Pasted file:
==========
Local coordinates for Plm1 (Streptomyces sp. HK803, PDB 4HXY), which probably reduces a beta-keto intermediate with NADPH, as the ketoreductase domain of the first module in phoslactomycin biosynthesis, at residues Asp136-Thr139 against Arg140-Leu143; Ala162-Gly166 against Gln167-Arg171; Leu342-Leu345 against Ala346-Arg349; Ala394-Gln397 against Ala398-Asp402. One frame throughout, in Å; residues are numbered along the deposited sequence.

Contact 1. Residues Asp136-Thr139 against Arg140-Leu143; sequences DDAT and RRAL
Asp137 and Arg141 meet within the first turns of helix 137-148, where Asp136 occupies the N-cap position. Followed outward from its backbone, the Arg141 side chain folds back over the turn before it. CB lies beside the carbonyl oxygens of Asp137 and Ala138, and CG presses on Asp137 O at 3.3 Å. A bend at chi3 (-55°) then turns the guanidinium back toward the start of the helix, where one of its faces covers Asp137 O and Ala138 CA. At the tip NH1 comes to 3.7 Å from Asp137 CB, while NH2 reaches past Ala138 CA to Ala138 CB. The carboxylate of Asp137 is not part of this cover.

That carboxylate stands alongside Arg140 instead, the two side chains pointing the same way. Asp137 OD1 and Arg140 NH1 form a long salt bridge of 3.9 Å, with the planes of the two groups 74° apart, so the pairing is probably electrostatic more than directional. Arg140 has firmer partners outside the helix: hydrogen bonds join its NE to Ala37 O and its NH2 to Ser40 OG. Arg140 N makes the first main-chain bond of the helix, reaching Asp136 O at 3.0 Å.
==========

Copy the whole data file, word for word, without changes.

Local coordinates for Plm1 (Streptomyces sp. HK803, PDB 4HXY), which probably reduces a beta-keto intermediate with NADPH, as the ketoreductase domain of the first module in phoslactomycin biosynthesis, at residues Asp136-Thr139 against Arg140-Leu143; Ala162-Gly166 against Gln167-Arg171; Leu342-Leu345 against Ala346-Arg349; Ala394-Gln397 against Ala398-Asp402. One frame throughout, in Å; residues are numbered along the deposited sequence.

Contact 1. Residues Asp136-Thr139 against Arg140-Leu143; sequences DDAT and RRAL
Asp137 and Arg141 meet within the first turns of helix 137-148, where Asp136 occupies the N-cap position. Followed outward from its backbone, the Arg141 side chain folds back over the turn before it. CB lies beside the carbonyl oxygens of Asp137 and Ala138, and CG presses on Asp137 O at 3.3 Å. A bend at chi3 (-55°) then turns the guanidinium back toward the start of the helix, where one of its faces covers Asp137 O and Ala138 CA. At the tip NH1 comes to 3.7 Å from Asp137 CB, while NH2 reaches past Ala138 CA to Ala138 CB. The carboxylate of Asp137 is not part of this cover.

That carboxylate stands alongside Arg140 instead, the two side chains pointing the same way. Asp137 OD1 and Arg140 NH1 form a long salt bridge of 3.9 Å, with the planes of the two groups 74° apart, so the pairing is probably electrostatic more than directional. Arg140 has firmer partners outside the helix: hydrogen bonds join its NE to Ala37 O and its NH2 to Ser40 OG. Arg140 N makes the first main-chain bond of the helix, reaching Asp136 O at 3.0 Å.